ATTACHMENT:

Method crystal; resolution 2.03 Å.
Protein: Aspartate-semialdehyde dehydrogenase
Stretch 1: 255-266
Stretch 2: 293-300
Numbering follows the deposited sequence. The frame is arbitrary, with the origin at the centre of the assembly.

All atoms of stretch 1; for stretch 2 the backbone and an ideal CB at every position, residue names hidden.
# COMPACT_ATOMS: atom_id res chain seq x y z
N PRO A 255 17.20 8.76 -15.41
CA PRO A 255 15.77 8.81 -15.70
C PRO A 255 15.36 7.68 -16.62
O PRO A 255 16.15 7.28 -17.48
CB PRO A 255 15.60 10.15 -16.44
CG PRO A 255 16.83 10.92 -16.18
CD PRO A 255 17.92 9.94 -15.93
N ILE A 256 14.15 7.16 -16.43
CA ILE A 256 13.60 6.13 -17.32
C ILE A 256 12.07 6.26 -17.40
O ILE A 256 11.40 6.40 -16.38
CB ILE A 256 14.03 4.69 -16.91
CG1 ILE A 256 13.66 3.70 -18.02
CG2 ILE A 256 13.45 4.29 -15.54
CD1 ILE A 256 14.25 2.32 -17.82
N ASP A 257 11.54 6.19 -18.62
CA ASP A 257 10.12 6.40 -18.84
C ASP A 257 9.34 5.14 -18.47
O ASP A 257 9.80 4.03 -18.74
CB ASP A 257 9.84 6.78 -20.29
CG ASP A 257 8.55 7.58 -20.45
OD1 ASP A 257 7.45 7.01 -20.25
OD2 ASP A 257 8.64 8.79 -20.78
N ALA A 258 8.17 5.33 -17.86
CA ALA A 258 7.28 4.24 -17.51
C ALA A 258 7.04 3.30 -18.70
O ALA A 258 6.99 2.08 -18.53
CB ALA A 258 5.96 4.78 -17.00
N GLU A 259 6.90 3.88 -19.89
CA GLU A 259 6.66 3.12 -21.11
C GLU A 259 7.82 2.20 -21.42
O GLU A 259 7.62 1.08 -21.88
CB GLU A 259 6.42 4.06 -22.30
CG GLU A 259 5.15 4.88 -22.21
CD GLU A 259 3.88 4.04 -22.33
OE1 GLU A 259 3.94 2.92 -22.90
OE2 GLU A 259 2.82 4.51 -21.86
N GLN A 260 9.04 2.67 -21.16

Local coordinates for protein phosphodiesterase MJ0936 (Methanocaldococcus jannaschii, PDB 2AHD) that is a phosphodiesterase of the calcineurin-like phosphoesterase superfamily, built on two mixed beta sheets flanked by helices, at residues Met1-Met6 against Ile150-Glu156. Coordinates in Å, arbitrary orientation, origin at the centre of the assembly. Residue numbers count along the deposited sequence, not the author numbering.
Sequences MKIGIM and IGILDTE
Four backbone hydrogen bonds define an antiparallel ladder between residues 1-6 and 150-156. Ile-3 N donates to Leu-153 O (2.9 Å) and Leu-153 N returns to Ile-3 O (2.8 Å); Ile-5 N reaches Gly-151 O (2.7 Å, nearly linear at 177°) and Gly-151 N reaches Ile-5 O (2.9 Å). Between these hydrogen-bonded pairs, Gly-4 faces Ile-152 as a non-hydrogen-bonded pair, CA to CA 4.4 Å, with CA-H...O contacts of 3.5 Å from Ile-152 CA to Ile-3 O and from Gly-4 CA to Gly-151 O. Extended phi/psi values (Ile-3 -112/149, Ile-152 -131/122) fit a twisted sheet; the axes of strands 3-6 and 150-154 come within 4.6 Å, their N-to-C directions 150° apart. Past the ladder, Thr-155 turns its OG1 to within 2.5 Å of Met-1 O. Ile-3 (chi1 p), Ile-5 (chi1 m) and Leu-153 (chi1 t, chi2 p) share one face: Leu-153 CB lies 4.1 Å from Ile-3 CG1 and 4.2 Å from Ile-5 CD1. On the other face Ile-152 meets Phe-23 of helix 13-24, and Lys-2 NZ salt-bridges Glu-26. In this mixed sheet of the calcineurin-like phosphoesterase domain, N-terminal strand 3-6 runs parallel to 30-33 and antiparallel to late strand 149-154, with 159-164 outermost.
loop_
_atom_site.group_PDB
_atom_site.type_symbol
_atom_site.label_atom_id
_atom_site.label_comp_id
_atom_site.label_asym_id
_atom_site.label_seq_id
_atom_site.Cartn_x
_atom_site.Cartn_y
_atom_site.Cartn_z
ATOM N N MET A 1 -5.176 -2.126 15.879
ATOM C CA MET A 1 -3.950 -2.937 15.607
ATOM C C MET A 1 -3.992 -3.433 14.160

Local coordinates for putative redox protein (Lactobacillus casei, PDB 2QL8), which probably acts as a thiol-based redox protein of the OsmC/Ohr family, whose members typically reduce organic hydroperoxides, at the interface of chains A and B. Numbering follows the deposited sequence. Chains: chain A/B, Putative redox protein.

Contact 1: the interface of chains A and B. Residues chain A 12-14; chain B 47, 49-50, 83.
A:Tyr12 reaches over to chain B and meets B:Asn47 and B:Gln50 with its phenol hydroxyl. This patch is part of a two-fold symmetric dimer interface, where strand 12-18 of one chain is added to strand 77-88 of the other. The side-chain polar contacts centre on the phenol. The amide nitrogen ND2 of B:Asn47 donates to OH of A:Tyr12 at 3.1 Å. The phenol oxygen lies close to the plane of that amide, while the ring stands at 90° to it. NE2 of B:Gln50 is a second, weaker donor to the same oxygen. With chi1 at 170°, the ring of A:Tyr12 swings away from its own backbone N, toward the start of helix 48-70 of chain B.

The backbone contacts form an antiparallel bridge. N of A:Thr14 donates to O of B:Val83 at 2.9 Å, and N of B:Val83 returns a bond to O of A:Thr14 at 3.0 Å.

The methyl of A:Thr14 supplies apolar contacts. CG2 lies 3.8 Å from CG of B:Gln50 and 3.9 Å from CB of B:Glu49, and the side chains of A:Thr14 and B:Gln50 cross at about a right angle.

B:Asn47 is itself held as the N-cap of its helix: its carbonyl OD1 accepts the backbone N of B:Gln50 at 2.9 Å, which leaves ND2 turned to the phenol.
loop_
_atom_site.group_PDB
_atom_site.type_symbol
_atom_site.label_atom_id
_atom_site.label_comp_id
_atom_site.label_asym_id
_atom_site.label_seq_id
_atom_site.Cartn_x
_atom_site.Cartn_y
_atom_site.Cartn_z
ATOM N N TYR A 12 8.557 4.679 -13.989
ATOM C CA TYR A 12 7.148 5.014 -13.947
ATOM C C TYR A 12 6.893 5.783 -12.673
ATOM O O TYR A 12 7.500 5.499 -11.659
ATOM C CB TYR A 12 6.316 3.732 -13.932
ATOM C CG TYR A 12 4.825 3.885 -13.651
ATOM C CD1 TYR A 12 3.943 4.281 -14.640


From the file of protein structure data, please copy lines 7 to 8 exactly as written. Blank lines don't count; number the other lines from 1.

# COMPACT_ATOMS: atom_id res chain seq x y z
N PRO A 255 17.20 8.76 -15.41